There's a point in every composer's career where the baton is passed on to the next generation. There's a new king, so to speak. In MS Viswanathan's case, the dethroning happened in the late 1970s, but he continued to keep making music. Wiki lists 21 films in 1980 — by which time the great composer's successor was well and truly entrenched. Here are 10 of my favourite songs from the "Ilaiyaraaja era".
Signature rhythm work (a drums-tabla combo-percussion), singers (SPB/Vani Jairam) in top form, and melodic phrasings to die for. The three opening lines in the pallavi are flat, each one descending a note from the earlier one, and then, there's an unexpected climb at "artha jaama naeram". The second and fourth lines of the charanam-s, too, are breathtaking, with minor notes casually being strewn.
A folk song that flows like a gentle stream, lulled by what sound like the bells on the bullocks pulling a cart. But the second stanza is scored to a tabla. Then, when we return to the pallavi, the percussion is now a mridangam. S Janaki puts over the song's philosophies beautifully. Aatha kadakka venum (Sugamana Raagangal, 1985) is this song's kinda-sorta twin.
MSV's classic trope, if you will, is the four-line pallavi with four different melodic casings for each line. This is a song (part lullaby, part destruction dance, and voiced with godlike emotion by SPB) that can stand with classics from the composer's greatest phase.
The entire pallavi sounds like a single sentence with five simple words: Idhayam pesinal unnidam aayiram pesumo. But the tune breaks each word into syllables and makes the pallavi sound like it has five (mini) lines, instead. Also, Vani Jairam's sangati-s for "vennila" in the first (short) charanam…
A super-fun duet with SPB and S Janaki and a chugging-train percussion. The trademark MSV phrases range from the teasing staccato of "poovagi pinjaagi kayaagi kaniyaagi" (where will the tune go from there?) to the sine-curve sinuousness of "naan pushpanjali ondru seyya"…
Yes, this is MSV doing a 'Mike' Mohan number. The composer's greatest female singer, P Sushila, sounds as sweet as she did in their 1960s heydays: just listen to the sugar-dissolving tune-drops in the last two lines of the pallavi. The tinny synth-sound was a regular feature of the pre-Rahman era, but it's hard to be hard on these lapses when SPB goes "adhu neridaiyaaga cholla…"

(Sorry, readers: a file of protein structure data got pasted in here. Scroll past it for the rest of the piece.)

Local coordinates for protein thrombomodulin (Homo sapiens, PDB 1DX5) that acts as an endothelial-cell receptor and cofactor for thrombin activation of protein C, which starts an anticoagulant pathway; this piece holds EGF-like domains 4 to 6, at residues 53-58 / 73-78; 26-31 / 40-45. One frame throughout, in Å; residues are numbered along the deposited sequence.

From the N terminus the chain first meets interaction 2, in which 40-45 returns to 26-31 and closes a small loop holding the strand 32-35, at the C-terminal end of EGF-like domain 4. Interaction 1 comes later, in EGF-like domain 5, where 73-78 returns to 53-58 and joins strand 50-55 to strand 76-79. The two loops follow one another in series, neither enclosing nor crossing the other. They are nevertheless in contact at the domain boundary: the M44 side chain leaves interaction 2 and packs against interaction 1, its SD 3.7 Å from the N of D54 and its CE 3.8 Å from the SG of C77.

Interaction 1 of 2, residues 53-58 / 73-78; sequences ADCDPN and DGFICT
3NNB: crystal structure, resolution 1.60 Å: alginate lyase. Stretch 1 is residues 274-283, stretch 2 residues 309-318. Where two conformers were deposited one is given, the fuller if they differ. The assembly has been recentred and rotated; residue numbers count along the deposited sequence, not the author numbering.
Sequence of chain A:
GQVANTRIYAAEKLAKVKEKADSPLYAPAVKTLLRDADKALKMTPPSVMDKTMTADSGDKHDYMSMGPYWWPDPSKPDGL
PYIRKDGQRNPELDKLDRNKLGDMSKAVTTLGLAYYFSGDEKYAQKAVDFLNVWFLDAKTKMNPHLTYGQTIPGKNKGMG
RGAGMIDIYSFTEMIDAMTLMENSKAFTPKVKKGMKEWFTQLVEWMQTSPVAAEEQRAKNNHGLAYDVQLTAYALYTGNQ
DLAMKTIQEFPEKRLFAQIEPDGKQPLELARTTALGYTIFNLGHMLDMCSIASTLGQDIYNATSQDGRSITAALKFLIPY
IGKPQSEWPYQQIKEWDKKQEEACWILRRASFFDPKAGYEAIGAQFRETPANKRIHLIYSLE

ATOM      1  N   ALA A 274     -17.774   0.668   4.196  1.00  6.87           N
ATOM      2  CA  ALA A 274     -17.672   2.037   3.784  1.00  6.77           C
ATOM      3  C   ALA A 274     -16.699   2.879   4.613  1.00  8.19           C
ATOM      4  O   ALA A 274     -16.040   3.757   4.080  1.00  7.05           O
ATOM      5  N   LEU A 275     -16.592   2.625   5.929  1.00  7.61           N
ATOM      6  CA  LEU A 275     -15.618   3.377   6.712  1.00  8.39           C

I was a bit hesitant to include this one as TMS isn't what he used to be (the sonorousness, by this time, had been sandpapered away). But imagine an SPB singing, and you'll see how foot-tapping the tune and the rhythm changes are.
Jayachandran's is a unique voice, one that doesn't fit every kind of song. But when that fit happens, it's bliss. MSV used the singer marvellously for this minimally orchestrated pathos-riddled number (you can almost imagine the composer himself singing this song), and also, in Yen Mana Kootukkule (Manakanakku, 1986).
A bloody catchy Malaysia Vasudevan track (the co-singers are SN Surendar and Kovai Soundararajan), backed by the dafli and that sweet extra note at the end of every charanam line. With an update in orchestration, I think this will fit right into a Vijay starrer. (Yes, the political lyrics will help. Is this the first time "socialism" was used in a Tamil film song?)
It's a magnificent ghazal-like tune, but I think my affection for the number is also because it's the last great MSV-SPB collaboration. MSV was the composer who moulded SPB's voice into what it would become, and this Eighties' answer to evergreens like 'Enakkoru Kadhali Irukkindral' is a fitting farewell.
Raasathi Rosapoove (Sirai, 1984).
Abinaya Sundari Aadugiral (Miruthanga Chakravarthi, 1983).
Kannana Poomagane (Thanneer Thanneer, 1981).
Maargazhi Pookkale (Avan Aval Adhu, 1980).
Thendraladhu Unnidathil (Andha 7 Naatkal, 1981).
Vendum Vendum Ungal Uravu (Vasanthathil Orr Naal, 1982).
Thennilangai Mangai (Mohana Punnagai, 1981).
Paavai Nee Malligai (Deiveega Raagangal, 1980).
Soppanathil Sindhu Padithen (Theerpu, 1982).
Andhi Neram (Thillu Mullu, 1981).